It is of such a heart that St. Isaac the Syrian speaks in a passage that has become popular in our time, thirteen centuries after he wrote it:

When someone with such a heart as this thinks of the creatures and looks at them, his eyes are filled with tears because of the overwhelming compassion that presses on his heart. The heart of such a one grows tender, and he cannot endure to hear of or to look upon any injury, even the smallest suffering, inflicted upon anything in creation. Therefore this person never ceases to pray with tears even for the dumb animals, even for the enemies of truth and for all who do harm to it, asking that they may be guarded and receive God's mercy. And for the reptiles also he prays with a great compassion, which rises up endlessly in his heart after the example of God.

The heart of which St. Isaac speaks is compassionate, hospitable, vast, able to welcome even cold-blooded animals, even enemies of truth. The purpose of Christian devotion is to invite God to create and maintain such a heart in each one of us. Therefore, when we assess, as we must, the use of some element of Christian tradition in a particular circumstance, the question to ask is: Does this practice, in this circumstance, contribute to a living, healthy, compassionate heart, or does it not?

This central question takes precedence over other questions we may prefer to answer, such as: Is this practice ancient? Is it contemporary? Do I like it? Will it increase church attendance? Does it make me feel in control? No, the real question has to do with whether or not hearts are made and kept compassionate.

Here is an insight from the great Lutheran scholar Jaroslav Pelikan that may prove helpful. Pelikan distinguishes between tradition and traditionalism in this way: Traditionalism is the dead faith of the living. Tradition is the living faith of the dead.

Weve all heard the old chestnut about How many Episcopalians does it take to change a light bulb? My favorite answer is four: One to hold the ladder, one to change the bulb, and two to go on about how much they were going to miss the old bulb.

When I first became an Episcopalian, my Presbyterian and former Baptist mother said to me, "Well, you know, the only way Episcopalians think they can go to Hell is if they use the wrong fork at dinner."

A personal experience here about tradition and traditionalism: About nine years ago, for a baptism, I moved the baptismal font from the under the lectern into the middle of the aisle where it is now. It looked good there and seemed to reflect the emphasis on baptism that the church was regaining. Nothing was said about the change but by the healing service on Wednesday morning, it was back under the lectern. I changed it back for Sunday. For about a year this was the most mobile heavy marble baptismal font in all of Christendom. But after a year I walked in for the healing service one Wednesday morning and it was still in the middle of the aisle where it has generally remained except for funerals when we move it to bring in the coffin.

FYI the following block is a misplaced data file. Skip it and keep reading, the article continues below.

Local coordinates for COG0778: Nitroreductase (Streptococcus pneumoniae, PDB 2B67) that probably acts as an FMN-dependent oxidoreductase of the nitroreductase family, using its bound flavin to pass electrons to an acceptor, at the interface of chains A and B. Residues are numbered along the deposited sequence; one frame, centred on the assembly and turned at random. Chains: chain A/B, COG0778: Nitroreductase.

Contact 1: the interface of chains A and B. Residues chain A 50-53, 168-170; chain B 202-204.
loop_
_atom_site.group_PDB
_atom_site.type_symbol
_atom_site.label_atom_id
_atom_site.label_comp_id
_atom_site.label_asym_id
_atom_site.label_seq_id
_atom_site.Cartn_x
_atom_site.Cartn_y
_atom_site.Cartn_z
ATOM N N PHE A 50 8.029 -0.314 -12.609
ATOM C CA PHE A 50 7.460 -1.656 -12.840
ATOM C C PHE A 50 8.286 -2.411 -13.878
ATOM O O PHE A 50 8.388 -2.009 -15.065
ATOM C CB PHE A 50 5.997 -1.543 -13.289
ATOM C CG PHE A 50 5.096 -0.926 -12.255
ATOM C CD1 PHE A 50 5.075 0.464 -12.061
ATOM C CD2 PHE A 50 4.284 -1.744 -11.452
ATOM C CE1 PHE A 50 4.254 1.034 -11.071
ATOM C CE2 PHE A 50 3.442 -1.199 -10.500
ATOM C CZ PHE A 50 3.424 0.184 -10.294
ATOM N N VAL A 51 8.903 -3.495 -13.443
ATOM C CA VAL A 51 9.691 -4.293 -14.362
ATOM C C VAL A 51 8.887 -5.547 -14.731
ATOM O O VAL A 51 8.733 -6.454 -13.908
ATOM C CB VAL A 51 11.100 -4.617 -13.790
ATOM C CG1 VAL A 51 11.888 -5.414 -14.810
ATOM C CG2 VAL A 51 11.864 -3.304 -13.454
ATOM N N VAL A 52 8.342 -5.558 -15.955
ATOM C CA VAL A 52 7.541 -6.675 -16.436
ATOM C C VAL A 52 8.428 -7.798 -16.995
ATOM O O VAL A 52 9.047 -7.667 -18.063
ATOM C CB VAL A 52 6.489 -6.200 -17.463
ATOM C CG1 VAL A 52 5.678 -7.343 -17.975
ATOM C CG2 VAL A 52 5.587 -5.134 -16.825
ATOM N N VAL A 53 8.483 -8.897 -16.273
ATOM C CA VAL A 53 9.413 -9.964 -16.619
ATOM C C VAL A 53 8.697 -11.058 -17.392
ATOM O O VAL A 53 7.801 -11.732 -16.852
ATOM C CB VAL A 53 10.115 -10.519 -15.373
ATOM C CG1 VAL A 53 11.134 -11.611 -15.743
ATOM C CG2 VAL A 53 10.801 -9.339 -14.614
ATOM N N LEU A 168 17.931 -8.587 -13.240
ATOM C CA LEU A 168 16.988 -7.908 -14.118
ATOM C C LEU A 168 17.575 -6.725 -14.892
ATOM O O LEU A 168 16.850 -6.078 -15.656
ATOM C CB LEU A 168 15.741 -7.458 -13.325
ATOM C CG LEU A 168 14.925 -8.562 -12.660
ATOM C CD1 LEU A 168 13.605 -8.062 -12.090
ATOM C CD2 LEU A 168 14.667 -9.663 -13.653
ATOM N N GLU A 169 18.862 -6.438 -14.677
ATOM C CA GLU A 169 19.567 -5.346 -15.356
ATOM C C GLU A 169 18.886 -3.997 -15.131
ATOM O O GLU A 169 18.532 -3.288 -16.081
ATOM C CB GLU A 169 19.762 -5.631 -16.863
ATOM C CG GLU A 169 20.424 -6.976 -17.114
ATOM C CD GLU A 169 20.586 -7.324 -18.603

Like some of the contemporaries of Jesus, we are mired in traditionalism when our spiritual inheritance is not used to open our hearts to becoming more compassionate. This is the dead faith of the living. But when we use that wonderful spiritual inheritance left to us by preceding generations for its true purpose, then tradition lives and flows and opens us to greater life. Our hearts become larger; more compassionate. This is the living faith of the dead, or, rather, the living faith of those who have died and now live forever because their hearts have come to resemble the heart of God.

Jesus taught us that without love whatever we do is worth nothing. And he sent the Holy Spirit to pour into our hearts his greatest gift, love, the heart of the Summary of the Law and prophets, the true bond of peace and of all virtue, without which whoever lives is accounted dead before him.
Isaac the Syrian quoted in Kallistos Ware, The Orthodox Way (St. Vladimir's Orthodox Theological Seminary, 1979), p.157.]